During the debate I barely touched on griefing in SL -well, maybe barely isn’t quite accurate considering that the image I used was quite graphic. But I only mentioned griefing in relation to that one slide – even though I had lots of material that would have scared the non-SLers completely over to the other side. Do I think that griefing is a reason not to explore VW? Of course not, but it is fun as hell to talk about.

You might notice that I turned the topic on its head a little bit. I concentrated on bashing Second Life and totally stayed away from the idea of virtual worlds in general. Again, I was trying to WIN. Much of what I could talk about regarding SL wouldn’t necessarily apply to virtual worlds in general. Fleep picked up on that a little bit, but I was afraid that she would use it as more of a hammer to beat me over the head.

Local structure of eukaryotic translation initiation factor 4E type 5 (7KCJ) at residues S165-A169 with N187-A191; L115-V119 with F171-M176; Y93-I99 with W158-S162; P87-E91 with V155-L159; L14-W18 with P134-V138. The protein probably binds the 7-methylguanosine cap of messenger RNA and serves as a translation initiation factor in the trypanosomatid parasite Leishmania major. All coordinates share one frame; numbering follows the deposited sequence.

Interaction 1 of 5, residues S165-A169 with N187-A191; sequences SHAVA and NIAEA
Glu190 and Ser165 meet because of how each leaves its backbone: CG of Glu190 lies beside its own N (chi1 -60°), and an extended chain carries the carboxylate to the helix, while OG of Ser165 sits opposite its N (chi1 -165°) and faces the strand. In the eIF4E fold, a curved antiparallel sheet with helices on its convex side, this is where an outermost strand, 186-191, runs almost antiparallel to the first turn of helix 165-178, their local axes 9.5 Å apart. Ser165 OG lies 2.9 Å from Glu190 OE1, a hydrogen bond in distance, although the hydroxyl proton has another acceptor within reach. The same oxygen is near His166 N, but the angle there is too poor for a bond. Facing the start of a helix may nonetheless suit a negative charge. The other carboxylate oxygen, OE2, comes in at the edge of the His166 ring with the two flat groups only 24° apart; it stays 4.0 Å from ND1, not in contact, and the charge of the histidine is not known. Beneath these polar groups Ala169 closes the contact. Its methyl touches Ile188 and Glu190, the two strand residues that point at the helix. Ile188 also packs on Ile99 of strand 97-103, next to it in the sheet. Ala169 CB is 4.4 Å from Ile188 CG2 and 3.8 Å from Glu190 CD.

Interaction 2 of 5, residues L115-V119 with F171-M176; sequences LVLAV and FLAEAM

Some of my best material was left on the cutting-room floor. I’ll throw in just a little bit of that material in this post, if for no other reason than to give some people another opportunity to get all worked up over this stuff. Probably the one piece that I regret the most not getting to during the debate revolves around the issue of vendor lock-in with Linden Labs, and the same piece also got at the question about whether our business practices are ready for all of this. I planned to make a few comments about the dangers of higher ed allowing for vendor lock-in to occur (“Haven’t we learned anything from the Blackboard debacle?”), but the “bit” that I planned to use has to do with trusting Linden Labs to want what is best for higher education. It would have gone something like this: